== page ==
Significantly, the framers of the Constitution envisaged secret ballot for deciding matters in the first category (including election of President, senators and custodian of the house concerned) but required a show of hands for voting on legislative proposals and resolutions.

The distinction becomes even clearer when we realize Article 63-A while defining defection only mentions voting against party lines at the time of vote of election or removal of Prime Minister or a Chief Minister or at times of a constitutional amendment. Votes cast during the election of President, senators, or custodian of the house concerned are neither investigated nor is there any penalty if anyone is found casting his /her votes against the direction of the party concerned.

This clearly means the framers of the Constitution intended to give some freedom of choice to the members elected on party tickets while casting their votes in those elections but follow the party lines while voting in the leader of the house and on legislative proposals. Unfortunately, that freedom is increasingly being misused for ostensibly monetary considerations and will have to be checked and changed.

Secondly, the Upper House in a bicameral system is by definition meant to give a representation of all hues of public opinion from across the country. The current system is unmistakably weighted in favor of the party majority of a provincial assembly. It is common for a party getting a third of votes in a general election for a provincial assembly to secure a majority in the house concerned. The party uses that majority to get almost two-third of the Senate seats allocated for that province. That means one-third of the electorate in a province gets two-third representation in the senate and two-third of the electorate to remain voiceless. That is highly undemocratic and unrepresentative and must be remedied.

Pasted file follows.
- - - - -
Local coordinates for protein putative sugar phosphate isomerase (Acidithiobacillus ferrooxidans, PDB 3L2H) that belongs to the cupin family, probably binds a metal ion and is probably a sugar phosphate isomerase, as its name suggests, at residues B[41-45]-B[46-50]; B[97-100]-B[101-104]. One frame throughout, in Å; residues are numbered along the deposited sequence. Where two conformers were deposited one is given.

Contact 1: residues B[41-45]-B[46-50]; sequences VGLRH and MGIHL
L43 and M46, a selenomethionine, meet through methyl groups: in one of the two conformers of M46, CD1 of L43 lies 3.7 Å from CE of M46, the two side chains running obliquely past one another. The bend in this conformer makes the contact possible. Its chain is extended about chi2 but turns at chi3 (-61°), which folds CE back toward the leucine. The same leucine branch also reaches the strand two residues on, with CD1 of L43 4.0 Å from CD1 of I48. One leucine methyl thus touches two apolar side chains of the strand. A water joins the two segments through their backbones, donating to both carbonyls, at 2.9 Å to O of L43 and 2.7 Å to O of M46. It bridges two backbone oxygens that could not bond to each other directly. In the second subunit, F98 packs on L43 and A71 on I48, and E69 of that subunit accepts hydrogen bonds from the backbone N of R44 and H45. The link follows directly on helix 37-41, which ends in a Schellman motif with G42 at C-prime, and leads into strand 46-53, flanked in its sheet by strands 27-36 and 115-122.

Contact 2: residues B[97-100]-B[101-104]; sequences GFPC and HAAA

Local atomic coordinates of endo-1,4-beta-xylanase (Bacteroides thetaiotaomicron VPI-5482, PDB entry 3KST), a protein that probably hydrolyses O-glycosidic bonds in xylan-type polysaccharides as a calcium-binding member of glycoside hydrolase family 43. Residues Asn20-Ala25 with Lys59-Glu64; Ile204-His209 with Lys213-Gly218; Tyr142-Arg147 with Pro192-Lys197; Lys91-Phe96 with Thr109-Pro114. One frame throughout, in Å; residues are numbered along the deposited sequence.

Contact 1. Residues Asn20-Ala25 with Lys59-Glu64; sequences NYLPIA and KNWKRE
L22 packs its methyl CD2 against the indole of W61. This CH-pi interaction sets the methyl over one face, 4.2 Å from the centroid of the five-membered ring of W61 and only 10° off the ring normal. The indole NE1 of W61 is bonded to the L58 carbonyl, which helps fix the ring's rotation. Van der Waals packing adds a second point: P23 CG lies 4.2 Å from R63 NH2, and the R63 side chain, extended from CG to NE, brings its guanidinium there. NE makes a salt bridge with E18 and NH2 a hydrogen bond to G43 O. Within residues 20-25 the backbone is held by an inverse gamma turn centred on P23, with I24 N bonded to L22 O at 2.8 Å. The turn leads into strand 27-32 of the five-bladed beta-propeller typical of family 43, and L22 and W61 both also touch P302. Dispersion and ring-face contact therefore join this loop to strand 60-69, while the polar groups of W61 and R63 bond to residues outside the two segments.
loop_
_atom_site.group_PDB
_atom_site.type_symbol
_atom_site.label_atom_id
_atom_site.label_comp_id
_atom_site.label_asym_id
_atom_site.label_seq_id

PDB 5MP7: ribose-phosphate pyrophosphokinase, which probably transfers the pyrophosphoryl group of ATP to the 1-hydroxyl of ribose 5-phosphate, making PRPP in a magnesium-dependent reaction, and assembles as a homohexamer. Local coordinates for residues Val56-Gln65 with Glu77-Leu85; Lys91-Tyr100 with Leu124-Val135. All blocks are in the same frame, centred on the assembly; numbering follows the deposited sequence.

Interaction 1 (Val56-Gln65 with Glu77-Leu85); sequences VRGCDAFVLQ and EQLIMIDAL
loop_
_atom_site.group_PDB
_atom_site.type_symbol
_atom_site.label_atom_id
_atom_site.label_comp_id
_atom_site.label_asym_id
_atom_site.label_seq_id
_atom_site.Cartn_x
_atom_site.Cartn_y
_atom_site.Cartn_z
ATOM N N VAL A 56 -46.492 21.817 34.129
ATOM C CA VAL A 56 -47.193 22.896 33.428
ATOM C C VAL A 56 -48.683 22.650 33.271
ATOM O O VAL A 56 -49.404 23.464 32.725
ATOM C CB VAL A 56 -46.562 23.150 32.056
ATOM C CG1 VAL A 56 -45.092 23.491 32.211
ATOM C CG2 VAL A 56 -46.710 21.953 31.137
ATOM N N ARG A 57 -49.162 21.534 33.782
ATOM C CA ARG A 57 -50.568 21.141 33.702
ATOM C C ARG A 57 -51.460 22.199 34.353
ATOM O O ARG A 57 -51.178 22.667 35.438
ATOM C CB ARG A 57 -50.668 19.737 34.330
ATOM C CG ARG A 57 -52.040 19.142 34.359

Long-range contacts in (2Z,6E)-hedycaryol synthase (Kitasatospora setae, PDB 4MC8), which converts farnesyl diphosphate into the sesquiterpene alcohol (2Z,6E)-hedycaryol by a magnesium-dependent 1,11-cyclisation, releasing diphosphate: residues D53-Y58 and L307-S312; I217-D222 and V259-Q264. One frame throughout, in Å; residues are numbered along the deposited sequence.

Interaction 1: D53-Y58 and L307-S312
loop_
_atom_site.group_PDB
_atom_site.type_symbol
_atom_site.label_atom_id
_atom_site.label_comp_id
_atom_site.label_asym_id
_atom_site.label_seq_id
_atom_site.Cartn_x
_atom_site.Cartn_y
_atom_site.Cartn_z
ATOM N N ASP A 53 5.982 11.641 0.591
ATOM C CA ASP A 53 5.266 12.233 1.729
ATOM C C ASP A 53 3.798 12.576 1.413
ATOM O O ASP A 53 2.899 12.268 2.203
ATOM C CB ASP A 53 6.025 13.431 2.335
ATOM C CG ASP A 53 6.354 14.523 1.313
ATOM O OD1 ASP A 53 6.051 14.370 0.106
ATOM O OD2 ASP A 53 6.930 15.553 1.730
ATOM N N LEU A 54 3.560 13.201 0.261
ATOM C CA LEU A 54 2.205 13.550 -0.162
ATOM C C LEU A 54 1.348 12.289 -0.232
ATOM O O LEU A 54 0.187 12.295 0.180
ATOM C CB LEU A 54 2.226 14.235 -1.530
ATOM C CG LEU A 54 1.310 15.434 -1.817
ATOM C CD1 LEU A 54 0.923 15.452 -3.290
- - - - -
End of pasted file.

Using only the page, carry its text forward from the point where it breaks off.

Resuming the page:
Thirdly, there are two Senate elections during the tenure of a provincial assembly, the second taking place close to the end of its tenure. Public support for the majority party at that time may not be the same as it was when members of the provincial assembly were elected. A house reflecting such an outdated mandate can never be called representative.

The remedy lies in changing the current system for Senate elections and allowing general public in the province concerned to elect their Senators directly. For this, a proportional representation system based on party lists could be adopted. All seats from a province including general, women and technocrat can be amalgamated.

The electorate can vote for party lists with each party getting seats in Senate in accordance with percentage of votes it receives in the province concerned. Each province can also be divided into two Senate districts, each going to polls at the end of its six-year term.

This system can also empower the citizens of Islamabad to have a voice in who represents them in the Senate. Presently, the whole National Assembly elects Senators from Islamabad and the citizens have no say in the matter. It is common for the majority party in National Assembly to ‘import’ Senate candidates from a province to represent Islamabad. A direct election will change that and citizens from Islamabad will have their own representation.